As Mike Conley put it after last week’s win over the Lakers, Joakim Noah is the team’s battery pack.

His energy and passion honestly give life to a season that’s been rather disappointing. Between the false hope of a hot start, blown leads, trade rumors, locker-room-fracturing off-court drama, this season has been low-key miserable. At times, I could barely stand to watch games simply because the team’s lack of energy and urgency and the blown leads drove me to insanity.

Then, Joakim Noah dipped into his fountain of youth to reignite this Grizzlies team and helped make this team fun to watch again. He’s doing finger guns from mid-range, driving down the lane jamming on people, getting absolutely fired up over any big moment, and re-establishing real estate in LeBron’s head.

Sure, energy can get a role player so far, especially one with Noah’s shooting (in)abilities. However, Noah’s infectious intensity can go so far for this team. As the “Core 4” and GNG days are long over, this team needs an identity and a new culture, and Noah’s leadership could help establish those two pillars for success.


NBA: Memphis Grizzlies at Cleveland Cavaliers David Richard-USA TODAY Sports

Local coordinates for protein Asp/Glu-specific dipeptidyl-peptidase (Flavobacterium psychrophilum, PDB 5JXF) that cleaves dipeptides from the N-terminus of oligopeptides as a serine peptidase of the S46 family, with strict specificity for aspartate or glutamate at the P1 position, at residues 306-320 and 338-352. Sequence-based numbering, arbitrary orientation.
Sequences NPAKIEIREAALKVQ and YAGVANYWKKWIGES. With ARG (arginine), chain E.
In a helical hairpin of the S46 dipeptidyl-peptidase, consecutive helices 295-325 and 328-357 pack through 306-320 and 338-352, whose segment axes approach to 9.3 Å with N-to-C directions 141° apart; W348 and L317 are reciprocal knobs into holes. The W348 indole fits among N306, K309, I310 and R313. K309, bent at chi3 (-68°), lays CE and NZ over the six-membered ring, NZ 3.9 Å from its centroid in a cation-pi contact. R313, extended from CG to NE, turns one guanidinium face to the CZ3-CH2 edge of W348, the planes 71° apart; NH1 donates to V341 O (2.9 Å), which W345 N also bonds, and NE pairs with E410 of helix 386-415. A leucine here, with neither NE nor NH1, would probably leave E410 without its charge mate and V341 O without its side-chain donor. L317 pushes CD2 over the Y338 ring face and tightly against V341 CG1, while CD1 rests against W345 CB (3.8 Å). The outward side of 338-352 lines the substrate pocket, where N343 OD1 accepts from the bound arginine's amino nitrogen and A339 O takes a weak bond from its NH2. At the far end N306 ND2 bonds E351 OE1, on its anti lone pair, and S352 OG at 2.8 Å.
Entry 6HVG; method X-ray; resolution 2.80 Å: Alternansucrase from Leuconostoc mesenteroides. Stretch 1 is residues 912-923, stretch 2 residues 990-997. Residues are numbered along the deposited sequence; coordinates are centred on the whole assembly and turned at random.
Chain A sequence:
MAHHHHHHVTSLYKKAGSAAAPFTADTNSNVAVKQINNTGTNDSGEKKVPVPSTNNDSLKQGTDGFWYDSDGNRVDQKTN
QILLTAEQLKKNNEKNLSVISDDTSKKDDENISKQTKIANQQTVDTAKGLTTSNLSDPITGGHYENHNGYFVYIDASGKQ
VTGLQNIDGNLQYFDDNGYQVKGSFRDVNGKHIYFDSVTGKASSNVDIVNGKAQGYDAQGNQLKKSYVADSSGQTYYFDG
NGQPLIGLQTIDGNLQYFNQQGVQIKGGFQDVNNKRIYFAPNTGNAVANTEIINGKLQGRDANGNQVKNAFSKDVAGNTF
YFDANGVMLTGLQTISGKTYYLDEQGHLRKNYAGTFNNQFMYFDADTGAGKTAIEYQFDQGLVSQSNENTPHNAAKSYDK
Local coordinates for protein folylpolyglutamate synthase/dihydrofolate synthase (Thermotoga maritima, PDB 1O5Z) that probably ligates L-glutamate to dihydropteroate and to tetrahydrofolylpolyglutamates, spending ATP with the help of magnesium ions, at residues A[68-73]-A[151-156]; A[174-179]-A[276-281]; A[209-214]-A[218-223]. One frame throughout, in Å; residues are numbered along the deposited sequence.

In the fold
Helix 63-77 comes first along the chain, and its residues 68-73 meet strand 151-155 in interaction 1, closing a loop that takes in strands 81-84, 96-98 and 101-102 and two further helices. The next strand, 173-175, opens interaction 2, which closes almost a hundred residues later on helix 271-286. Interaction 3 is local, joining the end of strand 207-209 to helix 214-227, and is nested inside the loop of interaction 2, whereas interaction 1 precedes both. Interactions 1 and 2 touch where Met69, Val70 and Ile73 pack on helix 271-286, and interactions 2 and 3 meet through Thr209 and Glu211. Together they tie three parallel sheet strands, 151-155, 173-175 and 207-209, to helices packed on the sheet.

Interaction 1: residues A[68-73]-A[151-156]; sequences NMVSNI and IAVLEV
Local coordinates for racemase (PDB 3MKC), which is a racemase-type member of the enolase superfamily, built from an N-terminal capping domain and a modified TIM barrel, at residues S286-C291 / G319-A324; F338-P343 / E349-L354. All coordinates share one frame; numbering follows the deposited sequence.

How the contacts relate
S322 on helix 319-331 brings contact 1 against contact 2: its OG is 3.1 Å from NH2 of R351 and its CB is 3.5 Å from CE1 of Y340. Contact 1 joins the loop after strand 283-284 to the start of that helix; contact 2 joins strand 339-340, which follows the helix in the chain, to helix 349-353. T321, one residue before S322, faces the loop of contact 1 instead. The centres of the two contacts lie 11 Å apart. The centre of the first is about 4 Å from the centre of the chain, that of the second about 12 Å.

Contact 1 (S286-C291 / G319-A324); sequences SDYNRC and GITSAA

Who saw this coming? Whoever you are, come find me, and we’ll go to Tunica to make some big money.

The Joakim Noah of old has been showing up more and more often lately, and it’s been an awesome storyline for the Memphis Grizzlies.

It is hard to predict a future with him. Two young, and probably more superior, players in Jonas Valanciunas and Jaren Jackson Jr. play his position. He just turned 34 years old, so it’s hard to see if this play will keep up, and if he wants to chase a ring or not.

However, I really think keeping Joakim Noah beyond next year would be a wise move for the Grizzlies. Sure, he may never be an All-Star again, but he could be one of the better backup centers in the league. In addition, with this team inevitably facing a rebuild, it’s important to have good veterans in the locker to prevent the development of a losing culture — looking at you, Phoenix and Minnesota. Having a player with Noah’s energy and no-nonsense leadership could be important in developing a winning atmosphere in a younger Grizzlies locker room.